Anne-Katrin Titze: "Were there surprises when you revisited the footage? Did you remember certain things differently after so many years?"

Claude Lanzmann, with Kent Jones, half-jokingly and hungry said: 'I think this festival is completely Prussian, militaristic.'
Claude Lanzmann, with Kent Jones, half-jokingly and hungry said: 'I think this festival is completely Prussian, militaristic.' Photo: Anne-Katrin Titze
CL: "This gave me the strength to do the film. When I saw the rushes, I decided that I was the only one able to do it, or do it in such a way that I don't betray him and that I don't betray me. It was very difficult. The trick was, I needed quite a lot of courage in one way to be myself in the film. I act in the film in two ages of my life. When I am young, I am 50 - now I have no age whatsoever. And I can prove it to you!"

Nebraska

Alexander Payne, who said he "didn't want to follow Sideways, one road trip movie, with another road trip movie," waited not quite as long as Claude Lanzmann to put his project on the screen. The Descendants with George Clooney did not shy away from showing all the ugliness of a Hawaiian paradise lost. Nebraska is a departure into beauty for Payne - the landscape, the small-town roads, the traditional, if crumbling American houses of porches and spires summon movie images of the past, the land, and give the film a glow his previous archives of humanity did not show.

Alexander Payne: "From the moment I read the screenplay [by Bob Nelson] many years ago, I always saw the movie in black and white. I can't really say why, it just felt right. I knew it would have to be a relatively inexpensive movie. They are hard to get made through the studio system. And how does it help storytelling? It’s just so darn beautiful.

"Everyday the DP [Phedon Papamichael] and I would look at each other and say, ‘How could we possibly go back to color?’ Our great film heritage is in black and white. Not only that, it was my first CinemaScope picture. I had shot widescreen before, but only super 35. My first time using old CinemaScope lenses, and that was a treat, too."

Alexander Payne checking out a tool of the trade
Alexander Payne checking out a tool of the trade Photo: Anne-Katrin Titze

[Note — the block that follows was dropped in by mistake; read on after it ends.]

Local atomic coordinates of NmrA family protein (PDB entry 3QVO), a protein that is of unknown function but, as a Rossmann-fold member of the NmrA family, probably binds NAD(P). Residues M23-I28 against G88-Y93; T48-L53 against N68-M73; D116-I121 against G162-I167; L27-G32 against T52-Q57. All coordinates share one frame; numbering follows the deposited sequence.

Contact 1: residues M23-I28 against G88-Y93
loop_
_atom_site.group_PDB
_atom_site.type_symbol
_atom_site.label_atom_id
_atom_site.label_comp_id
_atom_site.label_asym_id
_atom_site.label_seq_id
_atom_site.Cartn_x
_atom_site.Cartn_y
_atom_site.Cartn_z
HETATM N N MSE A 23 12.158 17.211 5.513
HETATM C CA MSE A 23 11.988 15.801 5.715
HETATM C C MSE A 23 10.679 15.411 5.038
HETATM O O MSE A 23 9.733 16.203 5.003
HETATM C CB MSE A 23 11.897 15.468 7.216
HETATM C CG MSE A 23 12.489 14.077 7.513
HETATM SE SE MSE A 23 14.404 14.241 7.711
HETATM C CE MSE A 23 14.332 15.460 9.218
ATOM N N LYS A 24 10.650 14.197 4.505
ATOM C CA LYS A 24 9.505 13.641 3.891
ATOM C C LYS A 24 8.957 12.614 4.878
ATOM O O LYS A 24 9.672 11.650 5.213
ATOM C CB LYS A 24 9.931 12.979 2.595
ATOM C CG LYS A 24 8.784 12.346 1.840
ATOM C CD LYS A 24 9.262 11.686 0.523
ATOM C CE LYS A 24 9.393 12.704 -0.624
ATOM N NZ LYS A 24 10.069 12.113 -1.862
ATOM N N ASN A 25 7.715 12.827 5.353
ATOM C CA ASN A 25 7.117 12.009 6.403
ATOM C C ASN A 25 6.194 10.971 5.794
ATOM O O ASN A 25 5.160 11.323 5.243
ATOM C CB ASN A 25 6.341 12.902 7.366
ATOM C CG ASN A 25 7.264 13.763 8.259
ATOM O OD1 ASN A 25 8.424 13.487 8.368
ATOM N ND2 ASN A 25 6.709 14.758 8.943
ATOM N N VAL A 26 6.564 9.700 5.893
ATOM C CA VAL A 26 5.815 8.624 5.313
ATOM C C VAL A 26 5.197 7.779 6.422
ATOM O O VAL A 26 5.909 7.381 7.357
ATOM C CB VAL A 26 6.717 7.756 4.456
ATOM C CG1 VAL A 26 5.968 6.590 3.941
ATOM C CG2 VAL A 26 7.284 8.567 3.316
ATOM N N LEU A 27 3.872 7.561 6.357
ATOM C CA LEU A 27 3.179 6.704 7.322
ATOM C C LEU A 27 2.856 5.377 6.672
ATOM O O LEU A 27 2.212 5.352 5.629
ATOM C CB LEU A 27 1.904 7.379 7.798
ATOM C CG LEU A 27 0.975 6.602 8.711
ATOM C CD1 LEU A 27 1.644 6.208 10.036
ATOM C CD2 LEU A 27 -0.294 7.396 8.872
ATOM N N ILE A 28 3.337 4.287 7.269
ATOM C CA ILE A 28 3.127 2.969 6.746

Bruce Dern, who compared the film to "watching a moving scrapbook of Ansel Adams photographs", said about his director: "He’s a guy who insists you work with him, and he is so approachable and so natural and so insistent on reality and being honest. He surrounds you in every scene with two or three non-actors who are so goddamn honest you can’t possibly start acting or performing in front of these people."

Will Forte, who plays Dern's son [David] interrupted: "I would like to stop being referred to as a non-actor."

Alexander Payne and Bruce Dern were also in New York taking part in MoMA's To Save and Project: The 11th MoMA International Festival of Film Preservation. Payne introduced 10 Rillington Place (1971), directed by Richard Fleischer, starring Richard Attenborough and John Hurt. Payne's Carte Blanche selection also includes John Brahm’s Hangover Square (1945), Edmund Goulding’s Nightmare Alley (1947) and Jacques Baratier’s Goha (1958), starring Claudia Cardinale and Omar Sharif.

Chantal Akerman Presents Two Films from 1970s New York - Hotel Monterey (1972) with La Chambre (1972), which will be introduced by the filmmaker on Friday, October 25 at 6pm and News from Home (1977) at 8:15pm.

The 11th edition of To Save and Project is organised by festival co-founder Joshua Siegel, Associate Curator, Department of Film, The Museum of Modern Art. The exhibition is supported in part by the Cultural Services of the French Embassy in the United States. You can read more about it here.

Will Forte, June Squib, Bruce Dern, Alexander Payne bringing Nebraska to New York
Will Forte, June Squib, Bruce Dern, Alexander Payne bringing Nebraska to New York Photo: Anne-Katrin Titze